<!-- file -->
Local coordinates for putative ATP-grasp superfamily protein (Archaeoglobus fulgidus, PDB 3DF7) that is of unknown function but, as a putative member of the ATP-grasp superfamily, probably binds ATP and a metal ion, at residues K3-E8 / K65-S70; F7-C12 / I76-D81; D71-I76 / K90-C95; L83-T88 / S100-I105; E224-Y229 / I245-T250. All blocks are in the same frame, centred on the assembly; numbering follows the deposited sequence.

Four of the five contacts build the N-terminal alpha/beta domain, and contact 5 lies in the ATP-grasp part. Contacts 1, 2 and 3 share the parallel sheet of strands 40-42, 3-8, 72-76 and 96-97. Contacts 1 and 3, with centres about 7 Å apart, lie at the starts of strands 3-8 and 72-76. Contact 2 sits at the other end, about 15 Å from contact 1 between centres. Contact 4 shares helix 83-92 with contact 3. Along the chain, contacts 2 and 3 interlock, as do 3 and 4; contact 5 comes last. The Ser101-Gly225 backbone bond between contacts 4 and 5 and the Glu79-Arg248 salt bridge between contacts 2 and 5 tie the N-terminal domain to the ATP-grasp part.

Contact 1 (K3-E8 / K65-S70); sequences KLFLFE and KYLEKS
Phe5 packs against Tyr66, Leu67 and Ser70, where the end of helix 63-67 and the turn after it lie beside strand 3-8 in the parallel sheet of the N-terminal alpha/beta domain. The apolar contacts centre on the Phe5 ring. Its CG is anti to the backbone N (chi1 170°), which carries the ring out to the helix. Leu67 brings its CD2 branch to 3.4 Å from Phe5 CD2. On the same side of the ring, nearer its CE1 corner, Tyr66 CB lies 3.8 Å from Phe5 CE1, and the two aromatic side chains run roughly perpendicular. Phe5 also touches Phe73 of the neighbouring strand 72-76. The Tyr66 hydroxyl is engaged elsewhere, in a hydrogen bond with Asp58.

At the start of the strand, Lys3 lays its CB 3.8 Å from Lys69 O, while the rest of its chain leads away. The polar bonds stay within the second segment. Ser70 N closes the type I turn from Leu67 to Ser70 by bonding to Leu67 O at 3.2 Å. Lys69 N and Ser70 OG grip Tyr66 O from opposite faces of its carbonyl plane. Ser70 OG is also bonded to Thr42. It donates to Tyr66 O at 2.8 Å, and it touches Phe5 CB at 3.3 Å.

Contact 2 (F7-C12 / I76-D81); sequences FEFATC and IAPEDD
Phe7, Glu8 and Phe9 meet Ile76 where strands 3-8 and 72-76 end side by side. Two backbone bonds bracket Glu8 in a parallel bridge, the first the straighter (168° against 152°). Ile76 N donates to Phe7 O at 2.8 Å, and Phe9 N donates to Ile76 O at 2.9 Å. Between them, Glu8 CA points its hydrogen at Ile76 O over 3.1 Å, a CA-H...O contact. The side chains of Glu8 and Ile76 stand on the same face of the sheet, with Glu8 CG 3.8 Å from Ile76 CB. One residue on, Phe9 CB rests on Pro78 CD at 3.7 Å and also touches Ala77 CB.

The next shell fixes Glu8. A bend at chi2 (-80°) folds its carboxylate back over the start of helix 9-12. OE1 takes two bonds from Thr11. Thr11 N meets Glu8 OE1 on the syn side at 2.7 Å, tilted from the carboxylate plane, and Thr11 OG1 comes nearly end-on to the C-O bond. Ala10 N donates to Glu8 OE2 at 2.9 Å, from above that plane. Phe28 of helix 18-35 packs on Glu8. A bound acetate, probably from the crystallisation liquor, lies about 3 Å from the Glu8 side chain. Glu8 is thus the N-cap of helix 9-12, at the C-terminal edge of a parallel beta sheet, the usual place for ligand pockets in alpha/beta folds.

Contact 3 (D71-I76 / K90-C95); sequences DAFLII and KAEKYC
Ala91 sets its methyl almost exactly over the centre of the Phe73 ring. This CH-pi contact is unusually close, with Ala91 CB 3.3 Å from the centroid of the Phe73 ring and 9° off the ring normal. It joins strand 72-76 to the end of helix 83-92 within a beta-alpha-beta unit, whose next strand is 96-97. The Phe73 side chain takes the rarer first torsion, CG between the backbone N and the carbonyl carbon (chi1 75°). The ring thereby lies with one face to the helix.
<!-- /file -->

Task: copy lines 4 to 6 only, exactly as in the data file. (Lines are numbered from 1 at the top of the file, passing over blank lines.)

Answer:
Phe5 packs against Tyr66, Leu67 and Ser70, where the end of helix 63-67 and the turn after it lie beside strand 3-8 in the parallel sheet of the N-terminal alpha/beta domain. The apolar contacts centre on the Phe5 ring. Its CG is anti to the backbone N (chi1 170°), which carries the ring out to the helix. Leu67 brings its CD2 branch to 3.4 Å from Phe5 CD2. On the same side of the ring, nearer its CE1 corner, Tyr66 CB lies 3.8 Å from Phe5 CE1, and the two aromatic side chains run roughly perpendicular. Phe5 also touches Phe73 of the neighbouring strand 72-76. The Tyr66 hydroxyl is engaged elsewhere, in a hydrogen bond with Asp58.

At the start of the strand, Lys3 lays its CB 3.8 Å from Lys69 O, while the rest of its chain leads away. The polar bonds stay within the second segment. Ser70 N closes the type I turn from Leu67 to Ser70 by bonding to Leu67 O at 3.2 Å. Lys69 N and Ser70 OG grip Tyr66 O from opposite faces of its carbonyl plane. Ser70 OG is also bonded to Thr42. It donates to Tyr66 O at 2.8 Å, and it touches Phe5 CB at 3.3 Å.

Contact 2 (F7-C12 / I76-D81); sequences FEFATC and IAPEDD